Increase Employee Engagement with the 3 C’s of Internal Communication

This post originally appeared on the Stiltsoft blog in April 2016 as a guest post by Nicholas.

Effective communication is vital to keep employees engaged and motivated. Research shows there is an “explicit positive relationship between communication satisfaction and employees’ organizational commitment”.

Authentic, frequent and collaborative conversations with employees leads to increased trust, decreased turnover and improved productivity. In this post we’ll explore how candor, cadence and collaboration can drive increased employee engagement and improve organisational performance. These are the ‘three Cs’ of effective internal communication.


Through internal communications, the management team is able to share company news and operational details with employees. Including facts and figures that may not be suitable for the general public can enhance employees’ understanding of the business and market, helping them make better decisions.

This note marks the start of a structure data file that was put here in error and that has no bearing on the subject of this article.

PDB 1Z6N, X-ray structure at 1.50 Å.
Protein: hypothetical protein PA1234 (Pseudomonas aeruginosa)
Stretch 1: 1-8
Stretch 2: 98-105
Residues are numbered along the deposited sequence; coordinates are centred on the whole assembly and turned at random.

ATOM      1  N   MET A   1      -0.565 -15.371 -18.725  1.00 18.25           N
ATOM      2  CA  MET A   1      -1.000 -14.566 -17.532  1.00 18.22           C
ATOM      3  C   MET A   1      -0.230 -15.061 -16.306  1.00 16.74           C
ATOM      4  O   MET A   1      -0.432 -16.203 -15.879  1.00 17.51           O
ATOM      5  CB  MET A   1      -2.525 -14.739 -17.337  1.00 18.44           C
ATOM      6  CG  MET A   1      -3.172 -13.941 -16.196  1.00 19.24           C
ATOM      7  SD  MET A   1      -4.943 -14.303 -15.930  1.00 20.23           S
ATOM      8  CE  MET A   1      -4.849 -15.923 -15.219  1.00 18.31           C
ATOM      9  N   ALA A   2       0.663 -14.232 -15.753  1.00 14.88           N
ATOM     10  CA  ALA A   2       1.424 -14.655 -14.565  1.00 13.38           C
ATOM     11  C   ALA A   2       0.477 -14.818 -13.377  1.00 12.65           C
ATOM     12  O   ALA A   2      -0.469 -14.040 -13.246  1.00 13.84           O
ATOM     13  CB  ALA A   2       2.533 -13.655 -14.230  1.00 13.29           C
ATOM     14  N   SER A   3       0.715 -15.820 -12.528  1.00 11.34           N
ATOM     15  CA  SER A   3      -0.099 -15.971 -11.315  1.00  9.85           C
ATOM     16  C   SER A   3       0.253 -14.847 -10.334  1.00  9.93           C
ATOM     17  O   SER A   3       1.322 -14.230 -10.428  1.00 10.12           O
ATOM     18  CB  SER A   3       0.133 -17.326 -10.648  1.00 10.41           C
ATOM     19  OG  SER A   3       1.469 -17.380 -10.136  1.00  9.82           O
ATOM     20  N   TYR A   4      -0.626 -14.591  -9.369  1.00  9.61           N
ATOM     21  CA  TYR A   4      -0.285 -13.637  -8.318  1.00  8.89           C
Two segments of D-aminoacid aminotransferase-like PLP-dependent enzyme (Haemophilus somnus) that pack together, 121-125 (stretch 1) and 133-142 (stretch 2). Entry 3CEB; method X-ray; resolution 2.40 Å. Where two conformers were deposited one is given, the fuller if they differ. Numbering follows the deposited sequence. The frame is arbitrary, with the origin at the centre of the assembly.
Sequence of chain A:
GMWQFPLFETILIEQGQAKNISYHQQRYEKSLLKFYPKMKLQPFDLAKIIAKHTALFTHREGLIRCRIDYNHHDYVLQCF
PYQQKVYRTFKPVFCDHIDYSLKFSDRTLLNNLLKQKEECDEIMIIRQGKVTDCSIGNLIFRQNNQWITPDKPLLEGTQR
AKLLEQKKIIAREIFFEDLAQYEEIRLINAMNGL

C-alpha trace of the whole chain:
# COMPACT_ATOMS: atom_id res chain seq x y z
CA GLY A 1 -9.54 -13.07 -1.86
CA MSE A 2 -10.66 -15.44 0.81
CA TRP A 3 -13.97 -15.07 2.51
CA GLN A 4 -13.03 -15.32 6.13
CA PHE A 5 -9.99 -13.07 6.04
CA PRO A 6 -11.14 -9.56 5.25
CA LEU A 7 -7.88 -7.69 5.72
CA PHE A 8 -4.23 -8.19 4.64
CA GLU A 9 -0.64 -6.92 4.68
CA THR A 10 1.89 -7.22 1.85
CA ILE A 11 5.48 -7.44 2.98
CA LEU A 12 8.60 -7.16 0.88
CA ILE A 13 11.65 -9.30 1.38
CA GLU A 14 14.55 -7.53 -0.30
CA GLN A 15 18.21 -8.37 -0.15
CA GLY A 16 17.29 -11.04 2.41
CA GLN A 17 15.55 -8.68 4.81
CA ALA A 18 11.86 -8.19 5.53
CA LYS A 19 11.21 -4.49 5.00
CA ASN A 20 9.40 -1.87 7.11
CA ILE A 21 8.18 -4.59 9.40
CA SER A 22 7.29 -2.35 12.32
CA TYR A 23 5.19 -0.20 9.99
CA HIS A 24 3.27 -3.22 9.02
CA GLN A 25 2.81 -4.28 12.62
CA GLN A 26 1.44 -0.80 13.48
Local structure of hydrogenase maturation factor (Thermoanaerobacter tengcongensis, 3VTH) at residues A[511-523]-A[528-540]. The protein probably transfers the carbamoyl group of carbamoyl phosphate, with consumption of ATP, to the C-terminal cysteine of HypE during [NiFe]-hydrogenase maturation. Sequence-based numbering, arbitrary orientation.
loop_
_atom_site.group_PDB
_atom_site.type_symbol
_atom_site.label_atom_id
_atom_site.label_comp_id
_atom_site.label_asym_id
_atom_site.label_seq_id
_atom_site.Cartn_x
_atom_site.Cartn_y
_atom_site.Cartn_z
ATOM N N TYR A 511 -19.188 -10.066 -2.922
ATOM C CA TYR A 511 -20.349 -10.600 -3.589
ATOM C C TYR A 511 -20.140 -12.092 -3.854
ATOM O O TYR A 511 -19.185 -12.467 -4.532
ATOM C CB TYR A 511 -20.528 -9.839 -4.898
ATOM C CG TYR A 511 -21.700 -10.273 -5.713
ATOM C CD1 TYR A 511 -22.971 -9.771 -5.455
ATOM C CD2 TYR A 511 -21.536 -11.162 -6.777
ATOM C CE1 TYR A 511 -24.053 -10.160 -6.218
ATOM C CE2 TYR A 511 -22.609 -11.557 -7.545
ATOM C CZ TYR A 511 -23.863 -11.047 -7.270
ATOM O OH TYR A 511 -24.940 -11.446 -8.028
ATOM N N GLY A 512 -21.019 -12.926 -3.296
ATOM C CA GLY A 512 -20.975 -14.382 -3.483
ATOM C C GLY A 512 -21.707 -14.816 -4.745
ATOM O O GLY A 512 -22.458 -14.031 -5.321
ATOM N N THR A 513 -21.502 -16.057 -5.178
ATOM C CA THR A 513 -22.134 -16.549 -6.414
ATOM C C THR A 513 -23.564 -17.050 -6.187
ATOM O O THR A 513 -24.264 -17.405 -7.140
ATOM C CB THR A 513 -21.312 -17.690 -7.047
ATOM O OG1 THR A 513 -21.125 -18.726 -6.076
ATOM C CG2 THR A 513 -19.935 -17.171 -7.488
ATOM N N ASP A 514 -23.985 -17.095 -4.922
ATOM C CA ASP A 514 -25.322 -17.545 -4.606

Further, communicating candidly can create trust and empathy throughout an organisation. For example, a leader could share their own shortcomings and how they are working to address them. This encourages others to reflect on their performance and pursue their own areas of improvement. When a leader demonstrates transparency, it shows the rest of the team that honesty really is the best policy.


Let employees know that you highly value internal communication by sending company updates regularly. Maintaining a regular frequency lets employees know when to expect your updates. Every two weeks works well and provides a leader with ample opportunities throughout the year to share news with employees.

Keep company updates interesting by asking different members and teams of the organisation to provide news on their projects. By retelling the stories of others, you can keep employees engaged with different areas of the business.


The bigger the organisation, the more difficult it is to give employees a sense of ownership in daytoday business operations. By bringing intracompany conversations online, all members of the company can read up on important news and participate in conversations.

You can encourage these important online conversations by asking leaders to blog on Confluence. When a blog is published on Confluence, employees can log in and leave comments on the blog post. Comments and @mentions allow employees to reference colleagues and discuss a particular aspect of the blog’s content. The Confluence notification emails include a Like button, allowing employees to provide immediate feedback.

Finally, Confluence enables leaders to easily and quickly tell compelling stories, using rich content such as images, tables and charts.